Prayer: Dear Father, how we long for your justice in our world; for through it we are healed from our greatest affliction. We realize how costly it is — thank you for your son, who endured all things, even excruciating separation from you as he died on a cross, on our behalf. We are renewed and hope-filled by your grace.

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Footnotes

[1] Barry C. Davis, “Is Psalm 110 a Messianic Psalm?” Bibliotheca Sacra 157:626 (April-June 2000):168.

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October 17, 2014

843 Acres: Child Sacrifice and Counterfeit Gods

by Bethany

M’Cheyne: Dn 2 (txt | aud, 9:13 min)
Ps 106 (txt | aud, 4:30 min)
Highlighted: Ps 106

Finite Gods: “When I interpret some particular possibility as a threat to some value I consider necessary for my existence, I experience anxiety,” writes Thomas Oden. “Anxiety becomes neurotically intensified to the degree that I have idolized finite values that properly should have been regarded as limited. The more I worship finite gods, the more I make myself vulnerable to intensified anxiety” [1]. Yet our worshipping finite gods does not stop with anxiety. Where else does it go?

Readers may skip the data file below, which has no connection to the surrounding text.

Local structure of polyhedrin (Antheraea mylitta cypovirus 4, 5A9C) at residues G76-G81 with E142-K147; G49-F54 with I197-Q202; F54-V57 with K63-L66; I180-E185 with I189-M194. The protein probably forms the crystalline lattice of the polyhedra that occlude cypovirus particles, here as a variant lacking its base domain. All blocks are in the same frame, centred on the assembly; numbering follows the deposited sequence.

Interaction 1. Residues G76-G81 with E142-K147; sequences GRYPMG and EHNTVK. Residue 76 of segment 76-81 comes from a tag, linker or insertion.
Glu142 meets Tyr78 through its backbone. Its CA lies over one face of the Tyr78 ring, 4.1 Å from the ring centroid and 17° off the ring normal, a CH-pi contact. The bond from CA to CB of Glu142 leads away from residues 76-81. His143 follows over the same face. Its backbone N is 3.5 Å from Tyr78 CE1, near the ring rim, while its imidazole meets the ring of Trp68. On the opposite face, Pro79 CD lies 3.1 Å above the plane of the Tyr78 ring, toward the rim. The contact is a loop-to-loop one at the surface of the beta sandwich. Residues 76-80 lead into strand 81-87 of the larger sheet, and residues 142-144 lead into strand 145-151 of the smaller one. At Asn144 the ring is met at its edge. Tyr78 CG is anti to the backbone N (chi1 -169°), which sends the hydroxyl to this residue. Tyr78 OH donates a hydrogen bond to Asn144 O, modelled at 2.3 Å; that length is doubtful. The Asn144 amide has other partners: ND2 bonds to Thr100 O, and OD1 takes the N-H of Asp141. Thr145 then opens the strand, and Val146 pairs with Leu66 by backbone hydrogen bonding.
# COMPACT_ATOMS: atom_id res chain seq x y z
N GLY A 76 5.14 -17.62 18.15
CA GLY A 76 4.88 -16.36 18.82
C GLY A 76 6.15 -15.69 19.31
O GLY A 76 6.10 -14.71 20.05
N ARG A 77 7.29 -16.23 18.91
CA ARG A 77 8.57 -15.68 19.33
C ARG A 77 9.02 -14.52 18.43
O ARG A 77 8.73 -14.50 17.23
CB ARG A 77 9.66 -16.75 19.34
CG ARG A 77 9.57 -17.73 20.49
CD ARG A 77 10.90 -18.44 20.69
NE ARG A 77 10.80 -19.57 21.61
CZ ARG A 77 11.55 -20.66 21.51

Child Sacrifice: The Psalmist laments that our idol worship can hurt the next generation: “They served their idols, which became a snare to them. They sacrificed their sons and their daughters to the demons; they poured out innocent blood, the blood of their sons and daughters, whom they sacrificed to the idols of Canaan, and the land was polluted with blood” [2]. In other words, we sacrifice our sons and daughters to our counterfeit gods.

Counterfeit Gods: Tim Keller writes, “Our contemporary society is not fundamentally different from these ancient ones. Each culture is dominated by its own set of idols … We may not physically kneel before the statue of Aphrodite, but many young women today are driven into depression and eating disorders by an obsessive concern over their body image. We may not actually burn incense to Artemis, but when money and career are raised to cosmic proportions, we perform a kind of child sacrifice, neglecting family and community to achieve a higher place in business and gain more wealth and prestige” [3].